No sprout about it
By Maddie Bane
Brussels sprouts are full of flavor and offer many health benefits
Brussels sprouts are ready to harvest when the tiny heads are firm, green, and 1 to 2 inches in diameter.
These miniature cabbage-looking greens pack a punch when it comes to nutrients, and also a little bit of history when it comes to their name. Brussels sprouts are in fact named after the town in Belgium. They began being cultivated there in the 16th century and quickly became a popular crop. January is a great time in the Lowcountry to harvest these vegetables, especially after the first frost (if we get one this year). This tends to make Brussels sprouts sweeter and more flavorful. Keep reading to see how these Belgian sprouts are almost as appealing as Belgian chocolates.
Rich in Vitamin K, Brussels sprouts promote bone health and can help limit neuronal damage in the brain, possibly preventing or delaying the onset of Alzheimer’s disease. They contain a high content of vitamin C and fiber, and they’re also rich in antioxidants.
In order to grow efficiently, Brussels sprouts seeds need to be planted three to four inches apart in a rich soil that receives plenty of sunlight. Begin fertilizing a month after planting, and keep an eye out for cabbage worms. Once the sprouts are one to two inches in diameter, they’re ready to harvest.
Where to buy them
Brussels sprouts should be available for purchase at your grocery store, but several local farmers’ markets will have then available, as well.
Tuesday: Hilton Head Farmers Market, Coastal Discovery Museum, 9 a.m.-1 p.m.
Thursday: Downtown Bluffton Farmers Market, Calhoun St., noon-3 p.m.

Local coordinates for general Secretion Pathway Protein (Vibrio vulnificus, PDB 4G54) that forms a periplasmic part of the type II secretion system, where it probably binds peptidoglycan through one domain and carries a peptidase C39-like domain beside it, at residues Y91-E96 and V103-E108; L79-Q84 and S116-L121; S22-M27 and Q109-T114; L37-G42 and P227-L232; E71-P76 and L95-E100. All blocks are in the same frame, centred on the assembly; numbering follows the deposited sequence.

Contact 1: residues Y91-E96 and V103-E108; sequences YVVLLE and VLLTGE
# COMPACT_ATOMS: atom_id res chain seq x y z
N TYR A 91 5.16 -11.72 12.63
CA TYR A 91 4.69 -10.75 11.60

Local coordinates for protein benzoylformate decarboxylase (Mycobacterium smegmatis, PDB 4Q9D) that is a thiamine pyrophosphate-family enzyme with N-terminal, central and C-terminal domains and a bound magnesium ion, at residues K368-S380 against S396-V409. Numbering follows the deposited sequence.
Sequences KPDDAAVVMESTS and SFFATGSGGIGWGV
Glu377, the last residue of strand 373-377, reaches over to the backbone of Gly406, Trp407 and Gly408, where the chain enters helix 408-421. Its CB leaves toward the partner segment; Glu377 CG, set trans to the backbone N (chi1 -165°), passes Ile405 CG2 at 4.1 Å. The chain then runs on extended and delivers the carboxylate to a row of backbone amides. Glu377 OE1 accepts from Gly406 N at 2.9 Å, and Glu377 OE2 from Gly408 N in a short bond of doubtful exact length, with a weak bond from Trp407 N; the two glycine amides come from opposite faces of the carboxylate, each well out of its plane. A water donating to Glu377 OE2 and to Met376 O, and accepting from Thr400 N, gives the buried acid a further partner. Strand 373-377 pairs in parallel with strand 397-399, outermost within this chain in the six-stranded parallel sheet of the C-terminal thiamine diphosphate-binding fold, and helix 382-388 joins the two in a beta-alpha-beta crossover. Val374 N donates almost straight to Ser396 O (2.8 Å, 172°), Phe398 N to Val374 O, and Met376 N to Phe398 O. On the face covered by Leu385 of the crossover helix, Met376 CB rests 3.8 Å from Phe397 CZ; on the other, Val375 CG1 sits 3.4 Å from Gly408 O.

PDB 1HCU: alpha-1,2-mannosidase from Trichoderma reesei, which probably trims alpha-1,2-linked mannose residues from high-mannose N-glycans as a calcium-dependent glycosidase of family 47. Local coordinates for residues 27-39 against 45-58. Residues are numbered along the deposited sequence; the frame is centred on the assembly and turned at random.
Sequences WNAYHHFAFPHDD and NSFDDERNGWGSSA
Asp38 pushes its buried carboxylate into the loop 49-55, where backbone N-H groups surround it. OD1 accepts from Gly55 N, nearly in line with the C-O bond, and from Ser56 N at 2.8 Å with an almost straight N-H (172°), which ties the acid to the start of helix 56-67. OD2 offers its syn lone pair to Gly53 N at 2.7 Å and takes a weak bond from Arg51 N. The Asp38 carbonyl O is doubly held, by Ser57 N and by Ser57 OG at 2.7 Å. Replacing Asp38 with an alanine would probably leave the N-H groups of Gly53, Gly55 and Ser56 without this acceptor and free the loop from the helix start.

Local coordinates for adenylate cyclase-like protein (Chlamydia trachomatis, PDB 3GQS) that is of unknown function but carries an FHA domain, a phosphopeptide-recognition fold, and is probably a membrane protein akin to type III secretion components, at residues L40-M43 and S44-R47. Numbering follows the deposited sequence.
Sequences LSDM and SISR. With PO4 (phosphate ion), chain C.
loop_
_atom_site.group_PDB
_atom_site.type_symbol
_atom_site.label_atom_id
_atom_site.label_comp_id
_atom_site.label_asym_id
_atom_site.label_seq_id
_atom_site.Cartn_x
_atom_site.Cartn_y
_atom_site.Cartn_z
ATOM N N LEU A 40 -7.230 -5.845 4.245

Saturday: Port Royal Farmers Market, Naval Heritage Park, 9 a.m.-noon
Every day I’m Brusselin’
Brussels sprouts can be prepared in a multitude of ways — roasting, sauteing, grilling, or even eating them raw. Their cholesterol-lowering ability is greater when steamed than when raw. In order to keep these veggies fresh for as long as possible, be sure to store them in a plastic bag in your refrigerator’s vegetable drawer.
LOCAL Life Test Kitchen – Brussels Sprouts Frittata
8 large eggs
2 tablespoons Parmesan cheese
1 cup gruyere cheese, shredded
Salt and pepper, to taste
1 tablespoon extra virgin olive oil
2 cups Brussels sprouts, chopped
1 cup peas
2 cloves garlic, minced
 Whisk eggs and mix in Parmesan, gruyere and salt and pepper. Set aside and heat up olive oil in a cast iron skillet.  Add in Brussels sprouts. Once they caramelize, add in minced garlic.  Add in peas and egg mixture and ensure that all ingredients are evenly distributed. Place in 400 degree oven and bake for 15-17 minutes.
LOCAL Life Test Kitchen – Balsamic-Roasted Brussels Sprouts
1 1/2 pounds Brussels sprouts, halved
4 ounces pancetta, diced
1/4 cup olive oil
Salt and pepper, to taste
1 tablespoon balsamic glaze
 Heat oven to 400 degrees, and place Brussels sprouts, pancetta, olive oil, and salt and pepper on a baking sheet after tossing.  Roast for 20-30 minutes. The Brussels sprouts should be browned and tender, and the pancetta should be cooked through.
 Once removed from the oven, add in balsamic glaze and toss once more. Serve hot.
LOCAL Life Test Kitchen – Bacon-wrapped Brussels Sprouts
12 strips bacon
12 Brussels sprouts
Black pepper, to taste
 Lay out strips of bacon on a level surface, and lightly brush on maple syrup. Be sure to cover the entire strip. Sprinkle with black pepper.  Starting from the bottom, roll each Brussels sprout into each slice of bacon. Once wrapped, brush with maple syrup again, along with the black pepper and transfer onto baking sheet.  Bake for 20-25 minutes in a 350 degree oven. Be sure seam side is down in order to keep the shape.